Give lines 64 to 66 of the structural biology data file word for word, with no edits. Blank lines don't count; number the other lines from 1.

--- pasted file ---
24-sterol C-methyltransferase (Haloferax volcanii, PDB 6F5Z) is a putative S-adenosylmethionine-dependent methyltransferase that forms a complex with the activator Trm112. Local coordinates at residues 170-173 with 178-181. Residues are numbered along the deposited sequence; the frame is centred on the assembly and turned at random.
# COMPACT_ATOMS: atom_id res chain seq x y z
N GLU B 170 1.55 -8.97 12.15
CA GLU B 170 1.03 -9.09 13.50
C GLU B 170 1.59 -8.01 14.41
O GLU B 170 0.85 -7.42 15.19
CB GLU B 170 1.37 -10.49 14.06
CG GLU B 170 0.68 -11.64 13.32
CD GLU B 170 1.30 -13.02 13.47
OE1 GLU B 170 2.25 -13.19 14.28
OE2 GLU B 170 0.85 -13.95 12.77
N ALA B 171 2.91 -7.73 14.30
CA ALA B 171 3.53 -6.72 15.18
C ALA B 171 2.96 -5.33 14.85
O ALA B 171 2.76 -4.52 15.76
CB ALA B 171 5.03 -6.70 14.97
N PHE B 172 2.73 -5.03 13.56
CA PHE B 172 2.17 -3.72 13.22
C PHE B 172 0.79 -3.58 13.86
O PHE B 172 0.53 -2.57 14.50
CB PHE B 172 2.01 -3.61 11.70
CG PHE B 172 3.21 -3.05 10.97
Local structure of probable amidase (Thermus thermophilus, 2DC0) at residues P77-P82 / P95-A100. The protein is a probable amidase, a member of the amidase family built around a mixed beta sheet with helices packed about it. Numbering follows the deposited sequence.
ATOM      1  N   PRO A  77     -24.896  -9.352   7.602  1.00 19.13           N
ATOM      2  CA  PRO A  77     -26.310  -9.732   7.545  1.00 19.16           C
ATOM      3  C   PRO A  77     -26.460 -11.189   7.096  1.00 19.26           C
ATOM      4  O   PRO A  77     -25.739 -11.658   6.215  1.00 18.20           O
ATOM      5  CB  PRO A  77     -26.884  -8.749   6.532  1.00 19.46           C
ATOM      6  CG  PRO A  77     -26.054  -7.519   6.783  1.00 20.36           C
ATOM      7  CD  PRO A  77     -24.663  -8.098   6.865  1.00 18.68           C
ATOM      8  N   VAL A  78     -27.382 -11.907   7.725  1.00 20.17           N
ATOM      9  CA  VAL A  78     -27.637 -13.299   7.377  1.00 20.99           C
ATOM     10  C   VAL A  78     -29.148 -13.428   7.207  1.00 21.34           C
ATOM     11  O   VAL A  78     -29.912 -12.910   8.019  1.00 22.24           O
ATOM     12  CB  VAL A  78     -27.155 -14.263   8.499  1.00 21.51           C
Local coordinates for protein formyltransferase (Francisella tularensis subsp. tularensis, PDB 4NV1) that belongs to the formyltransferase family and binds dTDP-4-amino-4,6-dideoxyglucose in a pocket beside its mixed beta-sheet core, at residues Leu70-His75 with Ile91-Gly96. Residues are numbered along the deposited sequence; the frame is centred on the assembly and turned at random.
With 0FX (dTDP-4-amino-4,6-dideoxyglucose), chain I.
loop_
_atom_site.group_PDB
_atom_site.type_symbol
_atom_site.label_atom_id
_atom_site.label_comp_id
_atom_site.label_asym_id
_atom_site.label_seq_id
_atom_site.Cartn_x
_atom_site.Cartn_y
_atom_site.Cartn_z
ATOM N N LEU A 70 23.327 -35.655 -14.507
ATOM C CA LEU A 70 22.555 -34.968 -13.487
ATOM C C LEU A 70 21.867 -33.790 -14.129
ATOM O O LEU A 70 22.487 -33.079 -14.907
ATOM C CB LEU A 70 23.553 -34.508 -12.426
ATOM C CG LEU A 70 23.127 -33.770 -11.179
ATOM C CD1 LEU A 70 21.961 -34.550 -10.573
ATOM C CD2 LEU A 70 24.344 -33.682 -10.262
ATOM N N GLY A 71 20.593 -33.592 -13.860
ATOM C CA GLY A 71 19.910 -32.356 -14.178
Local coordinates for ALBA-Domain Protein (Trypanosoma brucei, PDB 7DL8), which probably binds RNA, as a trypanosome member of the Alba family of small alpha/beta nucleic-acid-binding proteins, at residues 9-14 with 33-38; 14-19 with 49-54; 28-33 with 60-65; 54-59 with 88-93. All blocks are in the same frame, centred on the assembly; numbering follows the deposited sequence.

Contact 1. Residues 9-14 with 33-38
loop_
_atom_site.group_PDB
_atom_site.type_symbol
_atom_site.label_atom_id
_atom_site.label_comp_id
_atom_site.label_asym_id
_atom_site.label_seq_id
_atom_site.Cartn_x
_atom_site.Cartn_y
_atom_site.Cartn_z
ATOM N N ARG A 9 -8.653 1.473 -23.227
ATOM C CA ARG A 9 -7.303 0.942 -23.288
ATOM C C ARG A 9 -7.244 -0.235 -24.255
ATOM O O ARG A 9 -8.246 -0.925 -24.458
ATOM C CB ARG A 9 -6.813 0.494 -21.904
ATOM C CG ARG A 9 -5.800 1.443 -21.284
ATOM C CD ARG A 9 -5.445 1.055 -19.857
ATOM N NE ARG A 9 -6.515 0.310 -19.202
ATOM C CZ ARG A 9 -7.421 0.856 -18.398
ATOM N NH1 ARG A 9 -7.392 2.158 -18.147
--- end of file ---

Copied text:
_atom_site.label_comp_id
_atom_site.label_asym_id
_atom_site.label_seq_id